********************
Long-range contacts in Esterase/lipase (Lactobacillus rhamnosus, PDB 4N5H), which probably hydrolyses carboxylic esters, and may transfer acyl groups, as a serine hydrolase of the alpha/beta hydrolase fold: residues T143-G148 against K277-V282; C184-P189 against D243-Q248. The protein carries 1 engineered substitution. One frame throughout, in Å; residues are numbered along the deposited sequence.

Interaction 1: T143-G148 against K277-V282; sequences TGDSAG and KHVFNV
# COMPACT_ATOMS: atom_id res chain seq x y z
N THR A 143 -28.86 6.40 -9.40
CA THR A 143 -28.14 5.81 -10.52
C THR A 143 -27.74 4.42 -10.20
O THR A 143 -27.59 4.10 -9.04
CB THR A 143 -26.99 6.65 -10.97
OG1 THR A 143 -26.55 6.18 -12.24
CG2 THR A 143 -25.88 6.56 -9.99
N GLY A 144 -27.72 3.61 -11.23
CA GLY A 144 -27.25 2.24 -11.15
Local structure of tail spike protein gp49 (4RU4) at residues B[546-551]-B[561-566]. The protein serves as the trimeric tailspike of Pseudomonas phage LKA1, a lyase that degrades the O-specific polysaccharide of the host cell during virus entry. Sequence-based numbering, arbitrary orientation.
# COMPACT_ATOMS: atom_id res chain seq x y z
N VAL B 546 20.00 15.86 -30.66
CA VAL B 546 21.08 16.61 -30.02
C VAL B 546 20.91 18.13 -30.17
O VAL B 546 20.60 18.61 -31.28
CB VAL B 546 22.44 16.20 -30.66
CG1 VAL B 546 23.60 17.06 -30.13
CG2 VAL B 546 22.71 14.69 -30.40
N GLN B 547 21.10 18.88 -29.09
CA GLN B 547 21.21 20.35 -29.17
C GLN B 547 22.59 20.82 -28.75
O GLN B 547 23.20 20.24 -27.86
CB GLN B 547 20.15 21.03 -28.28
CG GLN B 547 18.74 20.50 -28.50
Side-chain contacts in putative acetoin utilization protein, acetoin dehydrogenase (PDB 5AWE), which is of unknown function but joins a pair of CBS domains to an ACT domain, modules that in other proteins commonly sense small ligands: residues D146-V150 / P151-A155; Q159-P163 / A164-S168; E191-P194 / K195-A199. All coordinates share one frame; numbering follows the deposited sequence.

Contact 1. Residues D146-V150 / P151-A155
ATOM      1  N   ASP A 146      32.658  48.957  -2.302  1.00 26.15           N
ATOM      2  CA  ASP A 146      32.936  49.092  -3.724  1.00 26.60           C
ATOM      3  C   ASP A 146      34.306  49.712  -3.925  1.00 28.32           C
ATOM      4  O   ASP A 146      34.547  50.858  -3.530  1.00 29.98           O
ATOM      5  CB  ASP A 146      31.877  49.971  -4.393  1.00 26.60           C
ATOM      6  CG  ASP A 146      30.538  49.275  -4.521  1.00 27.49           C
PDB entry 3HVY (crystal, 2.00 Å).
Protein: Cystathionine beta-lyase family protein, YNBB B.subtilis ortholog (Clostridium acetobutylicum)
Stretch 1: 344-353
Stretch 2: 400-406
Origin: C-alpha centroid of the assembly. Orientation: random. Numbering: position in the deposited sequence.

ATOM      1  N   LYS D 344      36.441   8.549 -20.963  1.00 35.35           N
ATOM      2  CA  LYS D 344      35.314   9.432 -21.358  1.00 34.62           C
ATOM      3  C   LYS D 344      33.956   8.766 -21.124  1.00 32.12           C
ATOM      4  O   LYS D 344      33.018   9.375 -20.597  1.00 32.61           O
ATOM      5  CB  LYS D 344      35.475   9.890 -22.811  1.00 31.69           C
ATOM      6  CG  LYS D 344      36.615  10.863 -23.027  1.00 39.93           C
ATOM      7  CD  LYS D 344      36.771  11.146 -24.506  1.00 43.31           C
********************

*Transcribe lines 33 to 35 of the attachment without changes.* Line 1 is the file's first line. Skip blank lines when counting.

ATOM      4  O   ASP A 146      34.547  50.858  -3.530  1.00 29.98           O
ATOM      5  CB  ASP A 146      31.877  49.971  -4.393  1.00 26.60           C
ATOM      6  CG  ASP A 146      30.538  49.275  -4.521  1.00 27.49           C